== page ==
There are many varieties of size and shape in the old cards. Some are nearly square, some very oblong, but nearly all stiff and inflexible. The French have in most ages adopted smaller cards than ourselves. One pack, specially described, less than two inches long by one inch in width, are made of such delicate cardboard that the whole pack could be slipped into a glove, or held concealed in the palm of the hand. Hindoo and Persian cards, quite circular, two inches and a half in diameter, are extant. One dainty little pack has been made in thin sheet silver, not larger than a lady’s finger-nail. Among the engraved figures on a pack of tarot-cards in the British Museum, one represents La Papesse, or Pope Joan—a female occupant of St. Peter’s chair whose real existence was once believed in, but who is now consigned to the limbo of exploded traditions. Other tarot figures, briefly adverted to above, were emperors and empresses,betrothed lovers, charioteers, wheels of fortune, hermits, the devil with a pair of imps, the Last Judgment—three nude figures rising from graves, and looking up to a radiant being. What part such cards could subserve in necromancy or divination it is not difficult to see. One old German pack, with Latin inscriptions .at the top and German at the bottom, includes a queer tarot-card representing a man in a drunken sleep after dinner, and a woman lifting to her lips a flagon of half-gallon capacity—doubtless a pictorial stab at the vice of tippling.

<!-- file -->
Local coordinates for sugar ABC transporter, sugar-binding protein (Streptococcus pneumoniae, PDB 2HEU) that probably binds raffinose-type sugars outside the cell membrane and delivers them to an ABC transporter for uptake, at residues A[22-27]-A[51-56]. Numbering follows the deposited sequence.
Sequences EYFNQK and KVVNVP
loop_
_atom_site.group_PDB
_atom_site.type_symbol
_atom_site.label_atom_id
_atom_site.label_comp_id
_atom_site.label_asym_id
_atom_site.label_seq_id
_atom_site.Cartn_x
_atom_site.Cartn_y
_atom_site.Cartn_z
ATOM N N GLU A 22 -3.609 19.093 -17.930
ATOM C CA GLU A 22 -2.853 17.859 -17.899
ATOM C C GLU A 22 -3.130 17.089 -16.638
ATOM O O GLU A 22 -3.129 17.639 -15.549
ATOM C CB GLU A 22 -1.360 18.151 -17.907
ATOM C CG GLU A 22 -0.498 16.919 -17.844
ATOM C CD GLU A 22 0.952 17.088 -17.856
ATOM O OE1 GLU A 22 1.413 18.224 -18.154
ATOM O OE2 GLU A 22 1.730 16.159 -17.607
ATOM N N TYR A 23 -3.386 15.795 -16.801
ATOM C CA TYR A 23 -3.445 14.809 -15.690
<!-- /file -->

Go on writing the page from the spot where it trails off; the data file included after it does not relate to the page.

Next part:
The suits which are now so important in a pack of cards have incidentally been noticed; but something more is necessary to be said concerning them. The suits from the very first appear to have been four in number. In Italian cards they have usually been called coppe, danari, bastone, and spade; that is, acorn-cups, coins, clubs or batons, and swords. Hearts and diamonds afterwards superseded acorncups and coins. The French, so early as the middle of the fifteenth centnry, had ccours, carrianx, trefles, and piques, pretty much as at present; and these designations, with the requisite translations in languages, gradually spread from one country to another; but Germany long retained herzen, schellen, laube, and eicheln—hearts, bells, leaves, and acorns. The names for our clubs have been more numerous than for any other of the suits—trofle, fioro, palos, kreuze, in France, Italy, Spain, and Germany. There was something like a distinction into two groups in the character of tho suits: i.e. southern, comprising Italian, Spanish, Portuguese, and South Germau; and northern, comprising French, Swiss, and North German ; but the classification is not very well sustained.